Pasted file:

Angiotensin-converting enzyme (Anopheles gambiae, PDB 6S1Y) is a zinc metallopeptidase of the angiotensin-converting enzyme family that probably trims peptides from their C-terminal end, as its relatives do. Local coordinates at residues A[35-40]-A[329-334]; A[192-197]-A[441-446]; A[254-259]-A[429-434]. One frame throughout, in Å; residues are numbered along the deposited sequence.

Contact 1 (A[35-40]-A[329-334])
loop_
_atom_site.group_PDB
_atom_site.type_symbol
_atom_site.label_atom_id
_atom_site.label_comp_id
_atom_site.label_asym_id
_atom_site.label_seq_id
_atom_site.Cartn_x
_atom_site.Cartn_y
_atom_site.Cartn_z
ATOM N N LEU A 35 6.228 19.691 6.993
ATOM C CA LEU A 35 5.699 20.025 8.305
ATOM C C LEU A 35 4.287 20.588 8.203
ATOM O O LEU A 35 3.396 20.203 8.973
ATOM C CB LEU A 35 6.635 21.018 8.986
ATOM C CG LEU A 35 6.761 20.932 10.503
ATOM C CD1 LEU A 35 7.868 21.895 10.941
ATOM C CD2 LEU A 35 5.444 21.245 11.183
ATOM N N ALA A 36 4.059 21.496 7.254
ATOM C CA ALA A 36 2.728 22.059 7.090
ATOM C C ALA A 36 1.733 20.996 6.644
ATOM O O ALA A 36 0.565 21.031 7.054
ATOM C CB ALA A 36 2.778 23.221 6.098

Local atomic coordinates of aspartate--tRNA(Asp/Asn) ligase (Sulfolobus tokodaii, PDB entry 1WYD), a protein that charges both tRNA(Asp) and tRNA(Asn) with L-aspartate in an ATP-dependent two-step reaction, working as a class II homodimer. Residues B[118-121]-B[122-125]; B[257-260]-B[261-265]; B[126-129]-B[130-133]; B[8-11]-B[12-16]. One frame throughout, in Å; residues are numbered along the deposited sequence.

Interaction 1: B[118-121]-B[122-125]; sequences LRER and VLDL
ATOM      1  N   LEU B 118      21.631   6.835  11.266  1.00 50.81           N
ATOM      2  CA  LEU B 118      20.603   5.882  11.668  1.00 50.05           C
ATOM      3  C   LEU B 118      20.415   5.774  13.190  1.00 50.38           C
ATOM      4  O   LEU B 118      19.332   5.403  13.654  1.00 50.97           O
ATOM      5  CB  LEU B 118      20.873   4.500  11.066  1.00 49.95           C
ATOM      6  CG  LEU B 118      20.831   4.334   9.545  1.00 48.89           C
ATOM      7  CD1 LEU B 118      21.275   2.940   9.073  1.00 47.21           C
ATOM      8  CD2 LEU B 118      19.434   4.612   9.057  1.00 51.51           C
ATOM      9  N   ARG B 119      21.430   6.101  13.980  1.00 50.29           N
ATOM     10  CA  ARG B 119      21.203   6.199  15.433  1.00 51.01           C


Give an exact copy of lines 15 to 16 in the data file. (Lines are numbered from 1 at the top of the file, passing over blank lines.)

ATOM C C LEU A 35 4.287 20.588 8.203
ATOM O O LEU A 35 3.396 20.203 8.973